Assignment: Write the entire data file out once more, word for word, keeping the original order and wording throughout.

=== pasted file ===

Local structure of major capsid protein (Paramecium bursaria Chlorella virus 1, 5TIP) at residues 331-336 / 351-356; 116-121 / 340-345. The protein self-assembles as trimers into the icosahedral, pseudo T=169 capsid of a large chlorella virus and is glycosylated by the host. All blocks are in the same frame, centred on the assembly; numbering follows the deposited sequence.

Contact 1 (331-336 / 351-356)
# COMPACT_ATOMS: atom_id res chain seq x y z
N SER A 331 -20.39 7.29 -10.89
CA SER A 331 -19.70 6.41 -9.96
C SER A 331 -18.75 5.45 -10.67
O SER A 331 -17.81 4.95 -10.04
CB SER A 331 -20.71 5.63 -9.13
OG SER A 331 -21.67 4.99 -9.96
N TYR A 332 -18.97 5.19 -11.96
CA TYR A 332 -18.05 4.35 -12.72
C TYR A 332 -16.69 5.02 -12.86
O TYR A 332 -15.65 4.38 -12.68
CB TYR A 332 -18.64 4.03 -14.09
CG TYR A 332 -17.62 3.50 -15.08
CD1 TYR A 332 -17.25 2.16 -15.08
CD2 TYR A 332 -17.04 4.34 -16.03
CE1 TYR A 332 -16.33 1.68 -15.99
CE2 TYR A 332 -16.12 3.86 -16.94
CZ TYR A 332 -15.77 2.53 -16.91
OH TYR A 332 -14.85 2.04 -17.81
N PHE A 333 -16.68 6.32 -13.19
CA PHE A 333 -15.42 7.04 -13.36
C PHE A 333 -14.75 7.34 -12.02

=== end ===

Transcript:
Local structure of major capsid protein (Paramecium bursaria Chlorella virus 1, 5TIP) at residues 331-336 / 351-356; 116-121 / 340-345. The protein self-assembles as trimers into the icosahedral, pseudo T=169 capsid of a large chlorella virus and is glycosylated by the host. All blocks are in the same frame, centred on the assembly; numbering follows the deposited sequence.

Contact 1 (331-336 / 351-356)
# COMPACT_ATOMS: atom_id res chain seq x y z
N SER A 331 -20.39 7.29 -10.89
CA SER A 331 -19.70 6.41 -9.96
C SER A 331 -18.75 5.45 -10.67
O SER A 331 -17.81 4.95 -10.04
CB SER A 331 -20.71 5.63 -9.13
OG SER A 331 -21.67 4.99 -9.96
N TYR A 332 -18.97 5.19 -11.96
CA TYR A 332 -18.05 4.35 -12.72
C TYR A 332 -16.69 5.02 -12.86
O TYR A 332 -15.65 4.38 -12.68
CB TYR A 332 -18.64 4.03 -14.09
CG TYR A 332 -17.62 3.50 -15.08
CD1 TYR A 332 -17.25 2.16 -15.08
CD2 TYR A 332 -17.04 4.34 -16.03
CE1 TYR A 332 -16.33 1.68 -15.99
CE2 TYR A 332 -16.12 3.86 -16.94
CZ TYR A 332 -15.77 2.53 -16.91
OH TYR A 332 -14.85 2.04 -17.81
N PHE A 333 -16.68 6.32 -13.19
CA PHE A 333 -15.42 7.04 -13.36
C PHE A 333 -14.75 7.34 -12.02